Why enforcement agents are essential to local services

CIVEA CEO, Russell Hamblin-Boone, updates magistrates on the current best practice for enforcement agents, which has evolved over the past years in the latest edition of Magistrates Magazine. The article is reproduced here.

Why enforcement agents are essential to local services

Enforcement is an ultimate option after local authorities have taken someone to court for non-payment of fines or taxes. Civil enforcement is a function of the social justice system and is not to be confused with private debt collection, which is a function of local government.

For many, the image of enforcement agents (previously bailiffs) comes from sensationalised portrayals on news reports and TV programmes, where it appears that the objective of enforcement is to seize and sell personal possessions. The reality is that enforcement work is much more complex and sophisticated, which involves tracing, profiling and assessing vulnerability.

Debt collection practice in the commercial sector is often held up as an exemplar for its engagement with the money advice sector, communication with customers, support for vulnerable people and affordability assessments for repayment plans. All of these practices can be seen in the enforcement industry and, as in private debt collection, have become integral to daily operations.

However, local taxation has clear legislation, case law and established best practice and is therefore regulated and audited and in the public spotlight. The same applies to civil enforcement of local taxation, which adheres to clear rules and guidelines on how to manage people in debt. It is essential that the equivalent of forbearance in local taxation does not prevent local authorities from recovering revenue due to the public purse.

When an enforcement company receives an instruction to collect unpaid fines after a Magistrates’ Court ruling, statutory fixed fees and charges are applied. The Compliance Stage is the first stage of enforcement and involves rigorous attempts to verify details and make contact with debtors to arrange payment. It can involve tracing, credit checking, DVLA licensing checks and communication through emails, texts, calls and letters. The fee structure is designed to encourage people to make contact at an early stage. Around half of debt is collected remotely at this stage without the need for a physical visit.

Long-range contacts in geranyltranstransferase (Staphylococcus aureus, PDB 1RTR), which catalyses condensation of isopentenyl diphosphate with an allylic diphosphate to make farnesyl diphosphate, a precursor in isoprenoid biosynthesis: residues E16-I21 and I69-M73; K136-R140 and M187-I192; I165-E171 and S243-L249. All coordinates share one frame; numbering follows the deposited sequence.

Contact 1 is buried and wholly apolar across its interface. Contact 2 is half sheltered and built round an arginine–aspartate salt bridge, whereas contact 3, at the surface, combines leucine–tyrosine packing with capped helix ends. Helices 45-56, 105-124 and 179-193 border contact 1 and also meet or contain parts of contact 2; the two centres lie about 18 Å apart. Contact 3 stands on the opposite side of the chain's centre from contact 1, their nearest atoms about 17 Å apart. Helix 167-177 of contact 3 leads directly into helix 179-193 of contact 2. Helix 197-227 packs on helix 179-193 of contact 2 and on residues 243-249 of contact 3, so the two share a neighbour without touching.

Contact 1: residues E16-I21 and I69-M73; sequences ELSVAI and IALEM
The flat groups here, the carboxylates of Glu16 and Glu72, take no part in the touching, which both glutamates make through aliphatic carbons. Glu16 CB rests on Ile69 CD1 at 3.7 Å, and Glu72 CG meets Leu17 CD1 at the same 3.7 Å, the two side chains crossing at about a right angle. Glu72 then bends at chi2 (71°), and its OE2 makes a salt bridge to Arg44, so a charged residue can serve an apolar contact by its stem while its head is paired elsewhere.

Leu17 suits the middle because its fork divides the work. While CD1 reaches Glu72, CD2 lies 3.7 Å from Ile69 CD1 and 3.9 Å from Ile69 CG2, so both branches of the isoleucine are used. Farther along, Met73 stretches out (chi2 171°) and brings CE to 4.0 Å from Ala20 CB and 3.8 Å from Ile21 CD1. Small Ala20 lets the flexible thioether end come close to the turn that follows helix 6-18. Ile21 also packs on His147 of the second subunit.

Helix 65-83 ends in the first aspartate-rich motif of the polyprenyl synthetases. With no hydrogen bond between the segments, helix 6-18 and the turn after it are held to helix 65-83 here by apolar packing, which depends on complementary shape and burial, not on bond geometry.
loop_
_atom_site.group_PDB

The subsequent Enforcement Visit stage is expensive for enforcement firms, which are required to employ agents, hire vehicles and operate sophisticated tracking and body-worn video cameras. The higher fees are applied at the later stages to reflect this, which increases the total amount of debt owed. A very small number of cases actually go to auction and on the occasions when this does happen, it is predominantly for vehicles, which are the most common high-value possessions. Complaints are sometimes made that agents threatened to forcefully gain access to a property when taking control under a magistrate’s warrant. This is not a threatening tactic but an explanation of the law. An agent acting on a Magistrates’ Court warrant has additional powers of entry if required, including the use of a locksmith.